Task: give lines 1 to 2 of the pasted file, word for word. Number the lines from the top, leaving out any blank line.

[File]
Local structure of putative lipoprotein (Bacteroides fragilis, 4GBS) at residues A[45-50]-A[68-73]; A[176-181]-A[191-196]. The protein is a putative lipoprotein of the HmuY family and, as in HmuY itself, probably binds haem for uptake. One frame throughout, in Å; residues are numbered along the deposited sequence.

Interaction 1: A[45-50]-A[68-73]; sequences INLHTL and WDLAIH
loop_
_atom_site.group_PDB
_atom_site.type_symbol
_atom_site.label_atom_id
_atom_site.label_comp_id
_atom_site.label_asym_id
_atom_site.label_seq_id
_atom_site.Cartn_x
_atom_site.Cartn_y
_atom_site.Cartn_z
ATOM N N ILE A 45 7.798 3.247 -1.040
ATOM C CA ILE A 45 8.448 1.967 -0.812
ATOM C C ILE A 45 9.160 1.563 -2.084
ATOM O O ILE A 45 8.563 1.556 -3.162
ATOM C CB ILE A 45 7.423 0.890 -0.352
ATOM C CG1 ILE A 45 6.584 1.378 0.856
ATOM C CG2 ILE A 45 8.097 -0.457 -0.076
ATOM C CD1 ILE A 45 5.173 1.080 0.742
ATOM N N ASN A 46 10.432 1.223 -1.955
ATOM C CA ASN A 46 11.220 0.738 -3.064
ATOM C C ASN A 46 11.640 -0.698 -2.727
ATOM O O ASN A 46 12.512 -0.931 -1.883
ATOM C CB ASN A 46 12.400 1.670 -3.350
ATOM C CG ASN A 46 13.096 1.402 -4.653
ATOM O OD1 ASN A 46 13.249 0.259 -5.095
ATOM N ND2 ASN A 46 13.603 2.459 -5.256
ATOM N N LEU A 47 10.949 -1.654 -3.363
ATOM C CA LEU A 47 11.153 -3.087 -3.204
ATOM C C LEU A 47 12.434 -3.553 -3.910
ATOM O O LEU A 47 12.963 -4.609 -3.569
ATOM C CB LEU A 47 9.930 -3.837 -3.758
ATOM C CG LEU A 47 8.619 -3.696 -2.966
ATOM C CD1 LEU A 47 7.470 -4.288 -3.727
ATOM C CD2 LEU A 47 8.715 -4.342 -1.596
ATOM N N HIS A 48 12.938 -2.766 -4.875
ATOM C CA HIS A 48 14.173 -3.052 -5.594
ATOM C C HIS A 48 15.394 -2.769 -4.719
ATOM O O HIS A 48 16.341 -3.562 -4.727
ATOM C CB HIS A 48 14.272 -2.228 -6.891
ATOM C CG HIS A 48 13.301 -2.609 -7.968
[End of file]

Local structure of putative lipoprotein (Bacteroides fragilis, 4GBS) at residues A[45-50]-A[68-73]; A[176-181]-A[191-196]. The protein is a putative lipoprotein of the HmuY family and, as in HmuY itself, probably binds haem for uptake. One frame throughout, in Å; residues are numbered along the deposited sequence.

Interaction 1: A[45-50]-A[68-73]; sequences INLHTL and WDLAIH